This program was funded in part by a grant from the United States Department of Veterans Affairs
2016/2017 Adaptive Nordic & Biathlon Schedule:
- November 21 - 27 Adaptive Biathlon Camp West Yellowstone, MT
- November 28 - December 4 DSUSA Ski Spectacular, Breckenridge CO
- January 8 - 16 Adaptive Biathlon Camp Casper, WY
- January 9 - 15 National Guard Western Regionals/Adaptive Categories
- February 11&12 Rocky Mountain Race Series/Adaptive Categories
- March 27 - April 3 Adaptive Biathlon Camp Casper, WY
- March 31 - April 3 U.S. Paralympics Skiing Biathlon Nationals & Para Nordic NORAM
- September 23 - 29 Adaptive Biathlon Camp. Casper, WY
Email us at firstname.lastname@example.org if you are interested in attending any of these opportunities. Thanks to a grant from the Dept. of Veteran Affairs, financial support is available for any Veteran or Active Duty athlete with disability.
Thank you CMBC. The introduction to the sport of biathlon and continued support with my training goals has given me a gift that I cannot repay. When I lost my ability to walk after my injury from an IED, you helped me replace my love of running with a greater love for biathlon. The loss of running bothered me a great deal, running was my outlet for my emotions and how I always managed my life's problems and ADHD. I was lost with such an injury to my mind, body and my ability to cope with it, was taken so quickly. I was on many medications drinking and chewing my way to an early grave. Now when I look at my fellow soldiers, instead of leaning on them, I have an inspirational story to tell. A way I can repay so many who tried to help back. I am now able to sleep most nights, and [adaptive biathlon] has given me the tools to fight my fears hyper vigilance. I have become a loving husband and father. I am able to be there for my family when they need me. To go into public without the fear of the people around me. To watch my daughter play sports and be involved in school activities, with me paying attention to her and not my surroundings. I have achieved great goals that few athletes get to accomplish. To compete at the Paralympics is a dream come true.
All of Casper Mountain Biathlon Club activities and programs are accessible to people with disabilities. We have the expertise and equipment to serve people of all abilities including, but not limited to those with paralysis, amputation and visual impairment. In addition to our regular inclusive programs we offer:
- Summer and Winter Paralympic Training Camps
- Programs specifically tailored toward our injured service men and women
- Individual training for developing and/or emerging paralympic athletes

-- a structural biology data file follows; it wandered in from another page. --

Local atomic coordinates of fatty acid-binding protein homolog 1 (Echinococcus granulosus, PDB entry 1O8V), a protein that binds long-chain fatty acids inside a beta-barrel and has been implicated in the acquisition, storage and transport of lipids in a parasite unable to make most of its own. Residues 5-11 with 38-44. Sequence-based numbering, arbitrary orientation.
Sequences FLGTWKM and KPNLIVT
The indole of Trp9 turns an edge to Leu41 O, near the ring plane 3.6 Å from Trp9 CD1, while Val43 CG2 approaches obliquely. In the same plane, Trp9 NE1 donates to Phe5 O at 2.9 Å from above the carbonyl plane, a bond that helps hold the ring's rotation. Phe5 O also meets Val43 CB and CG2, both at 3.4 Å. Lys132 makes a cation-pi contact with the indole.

- Adaptive equipment rental which includes sit skis, audio rifles, air rifles, and electronic rifles
Paralympic Biathlon combines cross-country skiing and air rifle shooting similar to the Olympic biathlon competitions. Athletes are categorized as standing, sit-ski or visually impaired and compete against athletes with similar disabilities. Paralympic athletes always shoot in a prone position.The Biathlon event takes place on a 2.5-km loop, which is repeated five times for a total of 12km (long distance) and the pursuit event. Athletes stop for two or four shooting sessions along the course. They are given five shots and are required to hit a target positioned at a distance of 10 meters. The penalty for a missed shot can be a time penalty that is added to the total time or a penalty loop (150m) to ski once per missed shot.
The pursuit event is a two-part competition with the first part consisting of a qualification round (sprint) where athletes ski a short loop (about 1.3 km) three times and stop twice for shooting. For each missed shot, the athlete is given a 20 second penalty.
The top ten athletes in the qualification round compete in the finals which are organized as a «pursuit» start competition. Athletes start according to a preset formula based on the results of the qualification round and the handicap percentages in the different categories. The athletes ski a short loop (about 1.3 km) three times, stopping twice for shooting. For each missed shot, the athlete must ski an extra 80 m penalty loop. The skier that passes the finish line first is the winner.
- Athletes with visual impairment shoot with an electronic audio rifle that allows aiming by hearing. The closer the rifle points to the centre of the target, the higher the tone is.
- The target size has a diameter of 30mm for visually impaired athletes and 20mm for athletes with a physical disability.
- An athlete with a lower-body disability uses a sledge, which is a specially built chair that can be attached to a pair of skis. The skis are almost identical to standard skis, although shorter, and are attached to the chair with a standard cross-country binding.
- Athletes with arm amputation can use a rifle support when shooting.
- In Paralympic competition athletes use air rifles on a 10 meter range or audio rifles for the visually impaired.